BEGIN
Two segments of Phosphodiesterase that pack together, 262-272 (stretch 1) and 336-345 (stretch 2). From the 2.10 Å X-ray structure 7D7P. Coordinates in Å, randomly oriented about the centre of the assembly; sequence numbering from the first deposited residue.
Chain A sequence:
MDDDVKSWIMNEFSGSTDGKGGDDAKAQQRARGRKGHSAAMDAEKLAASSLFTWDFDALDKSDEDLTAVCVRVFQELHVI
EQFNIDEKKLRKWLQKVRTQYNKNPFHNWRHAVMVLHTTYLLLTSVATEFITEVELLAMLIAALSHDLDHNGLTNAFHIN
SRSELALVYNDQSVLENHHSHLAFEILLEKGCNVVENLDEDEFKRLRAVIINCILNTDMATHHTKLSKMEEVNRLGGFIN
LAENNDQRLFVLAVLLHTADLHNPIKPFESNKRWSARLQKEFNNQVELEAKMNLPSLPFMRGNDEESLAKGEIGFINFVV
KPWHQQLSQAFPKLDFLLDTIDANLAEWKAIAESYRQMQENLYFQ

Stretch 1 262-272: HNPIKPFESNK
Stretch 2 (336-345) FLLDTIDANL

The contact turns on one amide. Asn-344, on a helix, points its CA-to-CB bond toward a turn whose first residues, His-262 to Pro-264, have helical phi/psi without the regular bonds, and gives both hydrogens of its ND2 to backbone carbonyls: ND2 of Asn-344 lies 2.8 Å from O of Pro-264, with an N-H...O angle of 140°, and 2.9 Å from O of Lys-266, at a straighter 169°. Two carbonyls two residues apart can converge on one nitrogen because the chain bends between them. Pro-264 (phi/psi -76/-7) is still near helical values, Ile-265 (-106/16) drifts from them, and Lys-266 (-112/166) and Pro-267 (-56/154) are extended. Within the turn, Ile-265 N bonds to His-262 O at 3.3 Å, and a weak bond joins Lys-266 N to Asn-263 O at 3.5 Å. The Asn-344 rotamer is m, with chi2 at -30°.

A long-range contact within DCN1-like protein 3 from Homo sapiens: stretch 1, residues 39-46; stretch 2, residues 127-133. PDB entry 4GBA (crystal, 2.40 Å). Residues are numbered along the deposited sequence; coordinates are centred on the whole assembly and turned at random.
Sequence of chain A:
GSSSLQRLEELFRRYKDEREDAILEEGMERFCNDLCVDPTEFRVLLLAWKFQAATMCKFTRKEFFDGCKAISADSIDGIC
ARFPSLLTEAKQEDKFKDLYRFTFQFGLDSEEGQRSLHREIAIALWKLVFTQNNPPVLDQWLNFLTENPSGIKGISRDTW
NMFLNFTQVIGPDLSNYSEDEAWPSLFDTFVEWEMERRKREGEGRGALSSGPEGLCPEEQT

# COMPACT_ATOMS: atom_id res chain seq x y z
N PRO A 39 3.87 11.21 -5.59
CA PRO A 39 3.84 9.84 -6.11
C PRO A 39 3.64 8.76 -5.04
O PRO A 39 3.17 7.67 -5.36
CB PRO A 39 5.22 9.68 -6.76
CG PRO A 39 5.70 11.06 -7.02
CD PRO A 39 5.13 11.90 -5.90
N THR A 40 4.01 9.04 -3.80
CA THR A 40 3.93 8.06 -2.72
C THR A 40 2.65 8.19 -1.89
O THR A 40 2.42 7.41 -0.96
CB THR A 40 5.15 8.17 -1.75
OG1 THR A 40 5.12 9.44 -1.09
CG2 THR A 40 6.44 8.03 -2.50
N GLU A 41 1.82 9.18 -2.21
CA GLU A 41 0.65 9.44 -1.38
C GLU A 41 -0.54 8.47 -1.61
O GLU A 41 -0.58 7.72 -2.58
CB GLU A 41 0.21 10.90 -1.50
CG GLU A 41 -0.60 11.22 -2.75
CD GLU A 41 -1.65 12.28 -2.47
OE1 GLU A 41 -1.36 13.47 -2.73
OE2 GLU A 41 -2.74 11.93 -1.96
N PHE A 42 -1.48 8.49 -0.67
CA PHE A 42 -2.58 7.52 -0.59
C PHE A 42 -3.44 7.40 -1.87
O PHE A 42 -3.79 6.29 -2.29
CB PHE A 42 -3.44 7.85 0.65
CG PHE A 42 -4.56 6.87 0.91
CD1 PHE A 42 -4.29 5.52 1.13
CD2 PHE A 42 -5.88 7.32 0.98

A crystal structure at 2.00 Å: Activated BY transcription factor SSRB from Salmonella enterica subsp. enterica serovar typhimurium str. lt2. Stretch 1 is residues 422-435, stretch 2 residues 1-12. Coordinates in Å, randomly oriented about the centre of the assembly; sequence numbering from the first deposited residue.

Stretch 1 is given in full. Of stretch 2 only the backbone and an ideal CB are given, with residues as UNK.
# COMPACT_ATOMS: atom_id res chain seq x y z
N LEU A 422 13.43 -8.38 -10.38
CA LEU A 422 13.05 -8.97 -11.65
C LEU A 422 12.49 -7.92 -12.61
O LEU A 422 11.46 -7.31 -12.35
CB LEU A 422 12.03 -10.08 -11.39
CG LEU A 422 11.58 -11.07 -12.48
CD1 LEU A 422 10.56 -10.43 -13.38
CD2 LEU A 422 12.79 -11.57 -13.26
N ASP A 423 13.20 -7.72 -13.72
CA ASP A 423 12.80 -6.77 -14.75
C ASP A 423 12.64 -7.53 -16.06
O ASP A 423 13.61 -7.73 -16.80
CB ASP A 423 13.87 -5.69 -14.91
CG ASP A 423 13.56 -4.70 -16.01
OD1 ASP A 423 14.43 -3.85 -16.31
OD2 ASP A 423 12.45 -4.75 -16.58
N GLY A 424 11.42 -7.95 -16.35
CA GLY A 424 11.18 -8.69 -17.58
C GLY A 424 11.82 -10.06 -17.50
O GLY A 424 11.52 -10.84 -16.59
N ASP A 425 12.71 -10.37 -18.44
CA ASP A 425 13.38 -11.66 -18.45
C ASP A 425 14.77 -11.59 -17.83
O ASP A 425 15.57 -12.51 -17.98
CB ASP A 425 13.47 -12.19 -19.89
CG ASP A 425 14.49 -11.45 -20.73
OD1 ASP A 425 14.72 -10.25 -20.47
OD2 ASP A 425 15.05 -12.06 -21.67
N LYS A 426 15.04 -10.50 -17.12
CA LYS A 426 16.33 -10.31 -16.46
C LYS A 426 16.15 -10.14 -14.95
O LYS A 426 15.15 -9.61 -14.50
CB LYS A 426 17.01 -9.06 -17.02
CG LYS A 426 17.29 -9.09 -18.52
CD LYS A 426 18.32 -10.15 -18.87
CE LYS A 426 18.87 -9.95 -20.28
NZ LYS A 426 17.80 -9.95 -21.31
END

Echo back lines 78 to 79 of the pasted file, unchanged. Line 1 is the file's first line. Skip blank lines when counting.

OD2 ASP A 425 15.05 -12.06 -21.67
N LYS A 426 15.04 -10.50 -17.12